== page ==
ISSN

2321-5763 (Online)
0976-495X (Print)


Author(s): Tapal Dulababu

Email(s): tdbabu17@rediffmail.com

DOI: Not Available

Address: Dr. Tapal Dulababu*
Professor and Principal, The Oxford College of Business Management, No.32, 19th Main, 17th ‘B’ Cross, Sector IV, HSR Layout, Bangalore 560 102
*Corresponding Author

Published In:   Volume - 1,      Issue - 2,     Year - 2010


ABSTRACT:
Tourism is the world’s largest industry as 11 percent of world’s GDP is contributed by; eight percent of the world population is employed in, 7.9% of the total global exports are from and 9.4% of the global investments are made in this industry in 2000. In India, the first ever Tourism Policy was announced by the Government of India in November 1982. The Seventh Plan advocated a two-pronged thrust in the area of development of tourism, viz., to vigorously promote domestic tourism and to diversify overseas tourism in India. The Planning Commission recognized tourism as an industry by June 1982. However, it took ten years to make most of the States to fall in line and accord the same status within their legislative framework. At the beginning of the Eighth Plan (1992-97), 15 States and 3 Union Territories had declared tourism as an industry. Four States had declared hotels as an industry. According to analysts, India represents one of the most potential tourism markets in the world. It has expanded rapidly over the past few years and underpinned by the government support, rising income level and various international sports events, the Indian tourism industry will continue to grow at the fastest pace in the coming years. The Indian tourism and hospitality industry is on a roll, driven by the huge surge in both business and leisure travel by domestic and foreign tourists. The country's travel and tourism industry is expected to generate approximately US$ 100 billion in 2008, rising to US$ 275.5 billion by 2018 over the next 10 years. The growth of tourist inflow into India was well above world average, leading to a rise of India's share in World arrivals from 0.37 per cent in 2001 to 0.53 per cent in 2006. The growth of Indian tourism industry was instrumental in the 'emergence' of South-Asia as a tourist destination. Further, tourism is an important industry in Indian economy contributing around 6.8 per cent of the Gross Domestic Product and providing employment to over 41 million persons. Andhra Pradesh is very good place for tourism. The weather is mostly tropical. June to September is the monsoon months and travel is not advised during this time. November to January is the best time to visit. Andhra Pradesh has a rich cultural heritage. Andhra Pradesh has a variety of attractions including beaches, hills, wildlife, forests and temples. Andhra Pradesh is known for its rich history, culture and architecture and its multi-lingual culture, both geographically and culturally. Andhra Pradesh has potential for all types of tourism, such as, pilgrim, religion and cultural, eco, sports, medical, cruise, etc. Andhra Pradesh has 23 districts and all the districts have the potential for some or the other tourism development. In this paper, the author explores the potential for tourism in Andhra Pradesh state and prescribes a model of high growth trajectory.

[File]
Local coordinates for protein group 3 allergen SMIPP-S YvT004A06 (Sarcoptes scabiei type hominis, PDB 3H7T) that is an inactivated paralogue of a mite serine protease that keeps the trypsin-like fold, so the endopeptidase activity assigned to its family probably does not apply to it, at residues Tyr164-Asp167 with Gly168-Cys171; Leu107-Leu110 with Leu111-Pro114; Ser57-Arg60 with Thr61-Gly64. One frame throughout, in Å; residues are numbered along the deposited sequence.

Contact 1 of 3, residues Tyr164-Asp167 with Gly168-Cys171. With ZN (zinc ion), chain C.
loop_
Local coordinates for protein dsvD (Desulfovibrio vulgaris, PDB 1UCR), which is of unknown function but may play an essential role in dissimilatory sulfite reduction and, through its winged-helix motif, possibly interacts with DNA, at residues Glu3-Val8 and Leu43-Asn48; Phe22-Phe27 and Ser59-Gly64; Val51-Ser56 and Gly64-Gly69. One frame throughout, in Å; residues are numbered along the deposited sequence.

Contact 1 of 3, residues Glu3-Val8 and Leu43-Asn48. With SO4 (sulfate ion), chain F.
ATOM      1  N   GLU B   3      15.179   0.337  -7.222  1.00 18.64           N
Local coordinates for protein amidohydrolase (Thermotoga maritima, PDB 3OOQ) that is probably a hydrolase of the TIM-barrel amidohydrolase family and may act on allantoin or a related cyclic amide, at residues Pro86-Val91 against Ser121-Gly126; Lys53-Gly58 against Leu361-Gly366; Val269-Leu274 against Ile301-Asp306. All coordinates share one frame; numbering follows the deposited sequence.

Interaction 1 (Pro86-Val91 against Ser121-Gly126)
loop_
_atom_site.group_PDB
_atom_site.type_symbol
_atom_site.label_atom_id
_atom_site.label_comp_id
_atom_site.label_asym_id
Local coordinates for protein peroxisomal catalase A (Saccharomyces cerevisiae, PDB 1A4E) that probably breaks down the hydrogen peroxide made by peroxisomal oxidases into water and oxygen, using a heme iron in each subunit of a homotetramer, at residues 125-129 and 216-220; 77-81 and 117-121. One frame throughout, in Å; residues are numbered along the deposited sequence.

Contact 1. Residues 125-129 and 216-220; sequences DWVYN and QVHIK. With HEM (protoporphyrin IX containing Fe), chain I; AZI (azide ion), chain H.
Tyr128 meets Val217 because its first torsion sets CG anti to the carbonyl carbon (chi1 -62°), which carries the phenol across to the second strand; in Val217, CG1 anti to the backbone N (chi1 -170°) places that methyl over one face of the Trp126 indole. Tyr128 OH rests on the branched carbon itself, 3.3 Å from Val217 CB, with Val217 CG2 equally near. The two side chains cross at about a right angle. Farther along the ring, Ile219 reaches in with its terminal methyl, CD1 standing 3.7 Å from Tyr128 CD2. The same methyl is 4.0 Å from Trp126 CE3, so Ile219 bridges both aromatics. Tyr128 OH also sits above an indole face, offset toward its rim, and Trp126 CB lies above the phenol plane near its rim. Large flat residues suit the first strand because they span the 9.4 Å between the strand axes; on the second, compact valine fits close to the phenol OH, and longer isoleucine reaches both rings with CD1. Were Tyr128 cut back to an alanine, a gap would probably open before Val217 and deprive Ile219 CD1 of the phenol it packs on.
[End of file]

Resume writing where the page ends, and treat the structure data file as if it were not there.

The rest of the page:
Cite this article:
Tapal Dulababu. Catapulting of AP Tourism Industry into High Growth Trajectory – A Strategic Approach. Asian J. Management 1(2): Oct. – Dec. 2010 page 69-83.


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Asian Journal of Management (AJM) is an international, peer-reviewed journal, devoted to managerial sciences. The aim of AJM is to publish the relevant to applied management theory and practice...... Read more >>>

RNI: Not Available                     
DOI: 10.5958/2321-5763 


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